Math Is Fun Forum
  Discussion about math, puzzles, games and fun.   Useful symbols: √ ∞ ≠ ≤ ≥ ≈ ⇒ ∈ Δ θ ∴ ∑ ∫ π -

Login

Username

Password

Not registered yet?

#1 2005-12-26 07:41:40

se7en
Member

Offline

exponential equations

In a book I'm reading an exponential equation is defined as an equation containing terms of the form a^x (a to the power of x), where x is a real number, a is a real number, a > 0 and a is not equal to 1.

Now I understand why the definition excludes a < 0 (there are many values of x for which a^x is undefined if a < 0, for example if a = -2 and x = 1/2, a^x = (-2)^1/2 = sqrt(-2) which is undefined.)

But I can't understand why the definition excludes a = 0 and a = 1. The following reasons are given in the book (which I don't understand... reasons are given).

If a = 0 then a^x becomes 0^x. This is equal to the constant 0 for all x except x = 0. It is undefined for x = 0. Thus when a = 0, a^x reduces to a constant or is undefined.

Reason why I don't understand the above: Even if a = 0 in a^x = a^y, surely x still equals y.

If a = 1, then a^x = 1^x = 1 for all real values of x. In this case a^x reduces to the constant 1.

Reason why I don't understand the above: Again, even if a = 1 in a^x = a^y, surely x still equals y.

Now I have an idea of my own on why a = 0 and a = 1 are excluded in the definition and I would appreciate your input on the idea. My idea is that if a = 0 or a = 1 the equation is true for all values of x.

#2 2005-12-26 08:19:58

mathsyperson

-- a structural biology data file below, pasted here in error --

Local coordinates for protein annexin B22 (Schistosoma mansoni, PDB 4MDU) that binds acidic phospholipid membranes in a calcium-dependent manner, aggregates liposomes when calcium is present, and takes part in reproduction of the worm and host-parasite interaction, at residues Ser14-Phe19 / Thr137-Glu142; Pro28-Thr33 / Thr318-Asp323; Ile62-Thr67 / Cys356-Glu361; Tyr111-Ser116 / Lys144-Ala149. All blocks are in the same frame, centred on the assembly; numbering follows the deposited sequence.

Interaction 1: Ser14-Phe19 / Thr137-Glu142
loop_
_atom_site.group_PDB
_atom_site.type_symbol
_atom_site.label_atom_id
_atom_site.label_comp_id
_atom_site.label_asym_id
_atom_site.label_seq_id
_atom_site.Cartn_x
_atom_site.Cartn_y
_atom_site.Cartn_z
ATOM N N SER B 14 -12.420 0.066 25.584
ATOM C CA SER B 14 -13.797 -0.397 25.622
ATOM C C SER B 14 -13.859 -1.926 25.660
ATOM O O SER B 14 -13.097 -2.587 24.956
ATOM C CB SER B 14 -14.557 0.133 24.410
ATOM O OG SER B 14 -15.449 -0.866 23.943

Moderator

Offline

Re: exponential equations

Did you get that maths book as a Christmas present? wink

Anyway, the book is right. Just think about it.

0² = 0³, because they both equal 0, but 2 ≠ 3.
Similarly, 1² = 1³, because they both equal one, but 2 ≠ 3.

A more mathematical approach would be to try to solve an equation like that.

1^x = 1^y.
This means that x = log y ÷ log 1

But, as log 1 = 0, then you can't divide by it.

If you try to do a similar thing with a = 0, you hit the problem that log 0 is undefined.

Happy Christmas!
       ,--.
      () / `\
        /      \
   _ /______\_
  (__________)
    (/  @  @  \)
    (`._,()._,' )
     (  `-'`-'  )
       \        /
        \,,,,,,/


Why did the vector cross the road?
It wanted to be normal.

#3 2005-12-26 16:40:11

Ricky
Moderator

Offline

Re: exponential equations

Reason why I don't understand the above: Even if a = 0 in a^x = a^y, surely x still equals y.

Nope, not true.  0^4 = 0^5.

Reason why I don't understand the above: Again, even if a = 1 in a^x = a^y, surely x still equals y.

Yea, but can you really call this exponential?  If you do, then just about every single equation is exponential.  Example:

y = x^2 + 2.

Certainly doesn't seem exponential, does it?  But watch:

y = x^2 + 2 * (1^x)

Since for all values, 1^x = 1, these are the same equations.  Now would you call this exponential?  Nah, it makes no sense to.


"In the real world, this would be a problem.  But in mathematics, we can just define a place where this problem doesn't exist.  So we'll go ahead and do that now..."

Board footer

Powered by FluxBB